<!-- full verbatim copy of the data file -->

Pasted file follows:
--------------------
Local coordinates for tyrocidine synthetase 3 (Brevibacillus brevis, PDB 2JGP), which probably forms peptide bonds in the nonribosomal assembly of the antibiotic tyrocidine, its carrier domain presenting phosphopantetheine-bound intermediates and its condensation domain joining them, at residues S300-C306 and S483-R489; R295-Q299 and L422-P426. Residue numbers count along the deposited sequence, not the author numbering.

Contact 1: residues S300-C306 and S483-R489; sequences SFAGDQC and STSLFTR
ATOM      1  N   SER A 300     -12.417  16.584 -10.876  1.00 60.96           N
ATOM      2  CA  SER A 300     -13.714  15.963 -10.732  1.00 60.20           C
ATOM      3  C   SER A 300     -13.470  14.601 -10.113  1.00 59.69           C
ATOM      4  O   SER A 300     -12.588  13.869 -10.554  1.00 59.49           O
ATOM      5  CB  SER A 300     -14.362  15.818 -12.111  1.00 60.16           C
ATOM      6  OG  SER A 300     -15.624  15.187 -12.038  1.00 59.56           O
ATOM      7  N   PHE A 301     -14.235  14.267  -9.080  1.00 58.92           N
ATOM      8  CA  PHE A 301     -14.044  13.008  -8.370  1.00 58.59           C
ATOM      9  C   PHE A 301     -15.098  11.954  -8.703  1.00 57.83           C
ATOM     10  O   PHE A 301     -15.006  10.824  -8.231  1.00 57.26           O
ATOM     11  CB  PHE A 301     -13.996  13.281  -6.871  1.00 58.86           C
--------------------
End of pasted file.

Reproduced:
Local coordinates for tyrocidine synthetase 3 (Brevibacillus brevis, PDB 2JGP), which probably forms peptide bonds in the nonribosomal assembly of the antibiotic tyrocidine, its carrier domain presenting phosphopantetheine-bound intermediates and its condensation domain joining them, at residues S300-C306 and S483-R489; R295-Q299 and L422-P426. Residue numbers count along the deposited sequence, not the author numbering.

Contact 1: residues S300-C306 and S483-R489; sequences SFAGDQC and STSLFTR
ATOM      1  N   SER A 300     -12.417  16.584 -10.876  1.00 60.96           N
ATOM      2  CA  SER A 300     -13.714  15.963 -10.732  1.00 60.20           C
ATOM      3  C   SER A 300     -13.470  14.601 -10.113  1.00 59.69           C
ATOM      4  O   SER A 300     -12.588  13.869 -10.554  1.00 59.49           O
ATOM      5  CB  SER A 300     -14.362  15.818 -12.111  1.00 60.16           C
ATOM      6  OG  SER A 300     -15.624  15.187 -12.038  1.00 59.56           O
ATOM      7  N   PHE A 301     -14.235  14.267  -9.080  1.00 58.92           N
ATOM      8  CA  PHE A 301     -14.044  13.008  -8.370  1.00 58.59           C
ATOM      9  C   PHE A 301     -15.098  11.954  -8.703  1.00 57.83           C
ATOM     10  O   PHE A 301     -15.006  10.824  -8.231  1.00 57.26           O
ATOM     11  CB  PHE A 301     -13.996  13.281  -6.871  1.00 58.86           C